Ben Thompson on Apple's New *Misunderstood* Commercial

Having updated his article on Apple’s latest ad, Ben Thompson finally delved in to the reason so many fell in love with this commercial in the first place, and the reason so many have talked about it. As I said earlier this video hits so close to home because it does not focus on feature comparisons or implausible situations necessitating eighteen processors, but instead on the experiences Apple’s devices enable:

“By letting go of tangible product features — and, by exploiting a brand promise developed over the last decade — Apple is associating its flagship product with the happy resolution of that deep-seated longing on both sides, resulting in an emotion far more real than any possible articulation of a feature or spec.”

Ben took this notion a step further by clearly defining the gap Apple’s iPhone bridged in this commercial, and I could not agree more with both that point and his final one that this — Apple’s ads and this one in particular — is advertising at its finest. After reading his article though, I have a few tangential thoughts to share:

Like Ben I also saw a number of people snarkily commenting on this video, mostly on Twitter, searching for any reason — no matter how far-fetched — to discredit Apple’s impressive work here. For example, perhaps the most frequent criticism cites the implausibility of one’s grandparents owning an Apple TV as if doing so in some way takes away from the video’s significance. I can hardly justify dignifying such an insignificant point with any response other than pure derision. As I know I have said before, if that is the only disparagement you can come up with perhaps you ought to do something more productive and waste less of my time: although Apple TVs remain a “hobby” at Apple, the product has been around for nearly seven years already over which it has become an increasingly less marginalized product adopted by a growing number of consumers each year. Perhaps your grandparents still have one of those TVs controlled with a rotating dial, but mine do not; basing your entire argument on such a flimsy base of evidence, then, is nothing short of asinine.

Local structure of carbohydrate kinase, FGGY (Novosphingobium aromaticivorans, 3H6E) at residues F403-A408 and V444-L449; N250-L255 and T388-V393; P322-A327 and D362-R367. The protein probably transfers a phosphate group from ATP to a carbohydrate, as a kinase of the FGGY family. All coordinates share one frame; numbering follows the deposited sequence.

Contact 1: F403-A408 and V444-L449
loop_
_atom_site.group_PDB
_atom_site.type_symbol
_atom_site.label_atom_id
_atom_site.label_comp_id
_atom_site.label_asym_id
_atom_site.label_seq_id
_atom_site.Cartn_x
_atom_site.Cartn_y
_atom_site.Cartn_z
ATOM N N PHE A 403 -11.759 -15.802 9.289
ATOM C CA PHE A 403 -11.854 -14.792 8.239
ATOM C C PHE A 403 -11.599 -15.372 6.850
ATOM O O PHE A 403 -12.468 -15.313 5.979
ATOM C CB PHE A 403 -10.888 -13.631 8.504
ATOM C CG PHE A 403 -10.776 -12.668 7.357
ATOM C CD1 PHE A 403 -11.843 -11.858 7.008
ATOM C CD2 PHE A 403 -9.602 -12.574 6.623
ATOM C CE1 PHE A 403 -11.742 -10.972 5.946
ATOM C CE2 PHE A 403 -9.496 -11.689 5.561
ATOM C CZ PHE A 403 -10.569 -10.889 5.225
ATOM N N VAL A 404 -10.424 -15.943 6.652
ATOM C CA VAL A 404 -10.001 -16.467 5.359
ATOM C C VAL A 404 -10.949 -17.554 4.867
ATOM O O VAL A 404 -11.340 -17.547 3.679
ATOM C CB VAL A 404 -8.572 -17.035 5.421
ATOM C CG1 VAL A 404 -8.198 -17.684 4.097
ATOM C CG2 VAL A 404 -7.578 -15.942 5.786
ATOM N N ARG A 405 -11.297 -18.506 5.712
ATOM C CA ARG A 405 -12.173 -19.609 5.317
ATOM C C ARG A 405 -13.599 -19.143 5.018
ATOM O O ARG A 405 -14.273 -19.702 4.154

But wait, there’s more.

Ben also pointed out that many naysayers have had so little footing from which to complain that they also criticized Apple’s commercial for promoting “recording your family over actually spending time with your family”. In my opinion, Ben’s response1 was far too harsh: as an intelligent, technologically-minded community we know how significant an impact commercials like these have on today’s teenagers. Have we learned nothing from Samsung’s outrageous GS4 presentation? Blame for the misogynistic tendencies all too prevalent in today’s youth clearly belongs to the world’s premiere tech companies. And then, as if one company ruining the world’s youth was not enough, Apple comes along with this “Christmas” commercial telling kids to spend less time with their families. Smh. After all, it’s not as if anything else would prompt today’s teens to spend a disproportionate amount of time on their phones: the App Store only has a paltry million apps, social networks only come and go every few months, and Instagram — seriously? That’s so last week — no one I know spends any times taking pictures and interacting with their friends on there anymore. And that’s to say nothing of texting or phone calls which, again, no one I know does anymore. Clearly, given the lack of any other incentive kids have for spending time on their phones, the blame must fall to Apple, and saying anything else would be to devolve into one of those Apple fanbois.

Yes, with an “i”. Because that makes sense.

 “But I think that’s a touch too cynical, and misses the impact of this ad.”